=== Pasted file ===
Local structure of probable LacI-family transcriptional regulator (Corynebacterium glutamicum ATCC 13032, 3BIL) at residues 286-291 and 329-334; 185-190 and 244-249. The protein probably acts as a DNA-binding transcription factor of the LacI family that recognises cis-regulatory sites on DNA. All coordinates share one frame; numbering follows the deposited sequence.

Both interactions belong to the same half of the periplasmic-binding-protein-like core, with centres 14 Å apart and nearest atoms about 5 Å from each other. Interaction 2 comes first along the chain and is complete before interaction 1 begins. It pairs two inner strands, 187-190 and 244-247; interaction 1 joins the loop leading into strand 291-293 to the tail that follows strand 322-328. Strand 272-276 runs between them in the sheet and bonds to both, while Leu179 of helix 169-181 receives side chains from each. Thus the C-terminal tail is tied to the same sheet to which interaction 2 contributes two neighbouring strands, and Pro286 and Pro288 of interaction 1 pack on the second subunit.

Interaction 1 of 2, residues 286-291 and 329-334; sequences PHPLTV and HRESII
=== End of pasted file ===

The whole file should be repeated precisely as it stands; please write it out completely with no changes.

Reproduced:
Local structure of probable LacI-family transcriptional regulator (Corynebacterium glutamicum ATCC 13032, 3BIL) at residues 286-291 and 329-334; 185-190 and 244-249. The protein probably acts as a DNA-binding transcription factor of the LacI family that recognises cis-regulatory sites on DNA. All coordinates share one frame; numbering follows the deposited sequence.

Both interactions belong to the same half of the periplasmic-binding-protein-like core, with centres 14 Å apart and nearest atoms about 5 Å from each other. Interaction 2 comes first along the chain and is complete before interaction 1 begins. It pairs two inner strands, 187-190 and 244-247; interaction 1 joins the loop leading into strand 291-293 to the tail that follows strand 322-328. Strand 272-276 runs between them in the sheet and bonds to both, while Leu179 of helix 169-181 receives side chains from each. Thus the C-terminal tail is tied to the same sheet to which interaction 2 contributes two neighbouring strands, and Pro286 and Pro288 of interaction 1 pack on the second subunit.

Interaction 1 of 2, residues 286-291 and 329-334; sequences PHPLTV and HRESII